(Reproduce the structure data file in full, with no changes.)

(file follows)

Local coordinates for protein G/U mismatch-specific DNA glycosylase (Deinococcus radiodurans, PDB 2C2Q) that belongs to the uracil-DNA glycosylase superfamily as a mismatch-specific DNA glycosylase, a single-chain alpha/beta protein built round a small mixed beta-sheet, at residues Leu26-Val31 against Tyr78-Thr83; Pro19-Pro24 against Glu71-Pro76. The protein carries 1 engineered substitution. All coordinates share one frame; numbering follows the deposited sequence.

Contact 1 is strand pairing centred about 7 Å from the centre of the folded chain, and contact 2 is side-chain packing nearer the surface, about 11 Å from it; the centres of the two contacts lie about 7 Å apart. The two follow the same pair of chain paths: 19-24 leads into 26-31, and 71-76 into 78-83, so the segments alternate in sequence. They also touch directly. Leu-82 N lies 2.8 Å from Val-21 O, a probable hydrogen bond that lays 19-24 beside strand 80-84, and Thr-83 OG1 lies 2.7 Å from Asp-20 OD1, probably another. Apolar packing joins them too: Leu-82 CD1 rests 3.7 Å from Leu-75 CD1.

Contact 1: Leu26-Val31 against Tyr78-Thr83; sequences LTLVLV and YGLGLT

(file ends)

Local coordinates for protein G/U mismatch-specific DNA glycosylase (Deinococcus radiodurans, PDB 2C2Q) that belongs to the uracil-DNA glycosylase superfamily as a mismatch-specific DNA glycosylase, a single-chain alpha/beta protein built round a small mixed beta-sheet, at residues Leu26-Val31 against Tyr78-Thr83; Pro19-Pro24 against Glu71-Pro76. The protein carries 1 engineered substitution. All coordinates share one frame; numbering follows the deposited sequence.

Contact 1 is strand pairing centred about 7 Å from the centre of the folded chain, and contact 2 is side-chain packing nearer the surface, about 11 Å from it; the centres of the two contacts lie about 7 Å apart. The two follow the same pair of chain paths: 19-24 leads into 26-31, and 71-76 into 78-83, so the segments alternate in sequence. They also touch directly. Leu-82 N lies 2.8 Å from Val-21 O, a probable hydrogen bond that lays 19-24 beside strand 80-84, and Thr-83 OG1 lies 2.7 Å from Asp-20 OD1, probably another. Apolar packing joins them too: Leu-82 CD1 rests 3.7 Å from Leu-75 CD1.

Contact 1: Leu26-Val31 against Tyr78-Thr83; sequences LTLVLV and YGLGLT